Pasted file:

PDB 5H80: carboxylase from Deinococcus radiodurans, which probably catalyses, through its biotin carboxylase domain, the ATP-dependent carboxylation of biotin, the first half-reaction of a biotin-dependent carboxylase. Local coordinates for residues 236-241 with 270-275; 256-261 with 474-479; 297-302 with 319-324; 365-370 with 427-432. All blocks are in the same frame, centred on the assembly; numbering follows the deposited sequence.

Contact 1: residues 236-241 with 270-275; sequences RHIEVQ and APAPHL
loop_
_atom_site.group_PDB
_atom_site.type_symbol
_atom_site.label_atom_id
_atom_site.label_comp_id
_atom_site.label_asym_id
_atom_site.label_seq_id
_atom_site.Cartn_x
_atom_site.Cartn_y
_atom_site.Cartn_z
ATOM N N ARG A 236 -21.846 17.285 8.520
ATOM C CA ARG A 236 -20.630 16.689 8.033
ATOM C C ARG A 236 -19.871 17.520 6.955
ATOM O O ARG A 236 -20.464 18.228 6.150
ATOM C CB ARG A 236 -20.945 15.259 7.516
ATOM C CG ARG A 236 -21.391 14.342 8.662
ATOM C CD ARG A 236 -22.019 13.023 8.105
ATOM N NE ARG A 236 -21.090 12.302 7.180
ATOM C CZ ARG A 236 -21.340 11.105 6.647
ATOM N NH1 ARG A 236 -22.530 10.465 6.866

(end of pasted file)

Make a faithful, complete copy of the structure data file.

PDB 5H80: carboxylase from Deinococcus radiodurans, which probably catalyses, through its biotin carboxylase domain, the ATP-dependent carboxylation of biotin, the first half-reaction of a biotin-dependent carboxylase. Local coordinates for residues 236-241 with 270-275; 256-261 with 474-479; 297-302 with 319-324; 365-370 with 427-432. All blocks are in the same frame, centred on the assembly; numbering follows the deposited sequence.

Contact 1: residues 236-241 with 270-275; sequences RHIEVQ and APAPHL
loop_
_atom_site.group_PDB
_atom_site.type_symbol
_atom_site.label_atom_id
_atom_site.label_comp_id
_atom_site.label_asym_id
_atom_site.label_seq_id
_atom_site.Cartn_x
_atom_site.Cartn_y
_atom_site.Cartn_z
ATOM N N ARG A 236 -21.846 17.285 8.520
ATOM C CA ARG A 236 -20.630 16.689 8.033
ATOM C C ARG A 236 -19.871 17.520 6.955
ATOM O O ARG A 236 -20.464 18.228 6.150
ATOM C CB ARG A 236 -20.945 15.259 7.516
ATOM C CG ARG A 236 -21.391 14.342 8.662
ATOM C CD ARG A 236 -22.019 13.023 8.105
ATOM N NE ARG A 236 -21.090 12.302 7.180
ATOM C CZ ARG A 236 -21.340 11.105 6.647
ATOM N NH1 ARG A 236 -22.530 10.465 6.866